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CHICAGO — Consumers are taking a more active role in understanding the types of ingredients that make up their food products, and they're urging the Food and Drug Administration (FDA) to further define terms such as "natural" and "all natural" on labels, which have vague definitions.
According to new research released by The NPD Group, these terms convey a sense of "wholesomeness, without additives, chemicals and preservatives." Yet, this isn't always the case, as foods rich in high-fructose corn syrup or GMOs, for example, may still be labeled "natural" under the current FDA-issued guidance on labeling that dates back to the 1990s.
The FDA announced in mid-November that it was seeking public comments on the use of the term “natural” in food labeling, due to growing consumer demand for more clarity.
There is emerging evidence that consumers are looking for foods to be in their pure form, NPD found, as more than 30 percent of consumers are cautious about serving foods with preservatives compared to 24 percent 10 years ago. The trend for additives follows the same progression.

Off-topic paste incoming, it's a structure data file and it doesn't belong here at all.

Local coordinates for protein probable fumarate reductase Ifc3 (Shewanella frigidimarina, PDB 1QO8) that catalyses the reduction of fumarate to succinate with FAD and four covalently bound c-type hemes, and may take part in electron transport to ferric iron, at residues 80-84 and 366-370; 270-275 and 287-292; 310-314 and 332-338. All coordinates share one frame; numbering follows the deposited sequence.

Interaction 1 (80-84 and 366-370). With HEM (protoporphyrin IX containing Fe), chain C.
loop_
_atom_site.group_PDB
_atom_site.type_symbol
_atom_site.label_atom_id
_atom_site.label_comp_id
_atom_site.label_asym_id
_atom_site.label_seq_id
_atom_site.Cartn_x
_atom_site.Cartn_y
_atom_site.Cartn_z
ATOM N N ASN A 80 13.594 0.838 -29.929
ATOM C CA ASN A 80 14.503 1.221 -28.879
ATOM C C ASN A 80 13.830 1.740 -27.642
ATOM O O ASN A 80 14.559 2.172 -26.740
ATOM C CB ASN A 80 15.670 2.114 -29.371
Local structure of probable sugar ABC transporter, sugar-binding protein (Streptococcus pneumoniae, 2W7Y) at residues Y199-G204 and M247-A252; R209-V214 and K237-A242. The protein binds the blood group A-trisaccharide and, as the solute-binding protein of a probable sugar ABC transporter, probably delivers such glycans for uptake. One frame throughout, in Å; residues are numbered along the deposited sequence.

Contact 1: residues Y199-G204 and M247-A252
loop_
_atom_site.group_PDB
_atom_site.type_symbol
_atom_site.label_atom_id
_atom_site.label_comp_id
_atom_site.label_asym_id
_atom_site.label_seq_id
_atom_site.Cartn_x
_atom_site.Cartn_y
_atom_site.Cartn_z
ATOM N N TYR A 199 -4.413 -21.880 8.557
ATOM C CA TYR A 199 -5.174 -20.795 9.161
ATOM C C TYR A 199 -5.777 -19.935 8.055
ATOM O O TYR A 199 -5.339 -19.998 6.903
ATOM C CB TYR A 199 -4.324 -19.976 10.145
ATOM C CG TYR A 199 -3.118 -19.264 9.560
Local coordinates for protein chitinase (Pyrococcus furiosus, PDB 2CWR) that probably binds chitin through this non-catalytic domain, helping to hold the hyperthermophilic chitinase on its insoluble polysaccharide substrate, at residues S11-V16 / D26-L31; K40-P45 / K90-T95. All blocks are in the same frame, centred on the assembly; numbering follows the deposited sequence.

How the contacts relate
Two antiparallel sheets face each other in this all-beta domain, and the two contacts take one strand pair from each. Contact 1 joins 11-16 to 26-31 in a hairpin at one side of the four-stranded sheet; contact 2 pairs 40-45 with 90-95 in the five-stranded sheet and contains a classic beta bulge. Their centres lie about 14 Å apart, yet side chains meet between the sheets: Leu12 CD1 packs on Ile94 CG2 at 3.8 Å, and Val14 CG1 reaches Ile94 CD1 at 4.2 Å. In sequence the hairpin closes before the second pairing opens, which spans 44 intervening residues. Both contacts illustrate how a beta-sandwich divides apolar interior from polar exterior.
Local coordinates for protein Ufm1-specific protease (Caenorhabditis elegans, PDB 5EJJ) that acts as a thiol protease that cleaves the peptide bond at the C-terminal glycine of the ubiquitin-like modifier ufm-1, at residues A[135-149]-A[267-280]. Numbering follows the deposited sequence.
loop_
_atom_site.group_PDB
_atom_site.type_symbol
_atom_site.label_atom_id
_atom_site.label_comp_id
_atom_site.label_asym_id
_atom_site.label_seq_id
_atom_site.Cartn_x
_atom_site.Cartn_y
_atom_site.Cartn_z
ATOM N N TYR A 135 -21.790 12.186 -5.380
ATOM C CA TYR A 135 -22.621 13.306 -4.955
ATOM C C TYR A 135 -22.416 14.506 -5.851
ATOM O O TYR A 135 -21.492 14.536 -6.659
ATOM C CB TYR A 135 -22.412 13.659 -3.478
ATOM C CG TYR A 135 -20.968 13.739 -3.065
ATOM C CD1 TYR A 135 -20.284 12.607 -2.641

Additionally, 39 percent of Americans consume foods or beverages labeled as “all natural” or having “natural ingredients” in an average week. Products with natural, organic or whole grain claims also are more likely to be consumed in an average week than those with a light/low-calorie label, pointing toward a shifting perception of health, the market research company noted.
“Marketers would be wise to initiate a dialogue with consumers to assuage concerns about particular ingredients,” stated Darren Seifer, NPD analyst. “Education about how specific products and ingredients can fit into consumers’ daily lives also will go a long way in clearing up possible confusion about ‘natural’ foods messaging.”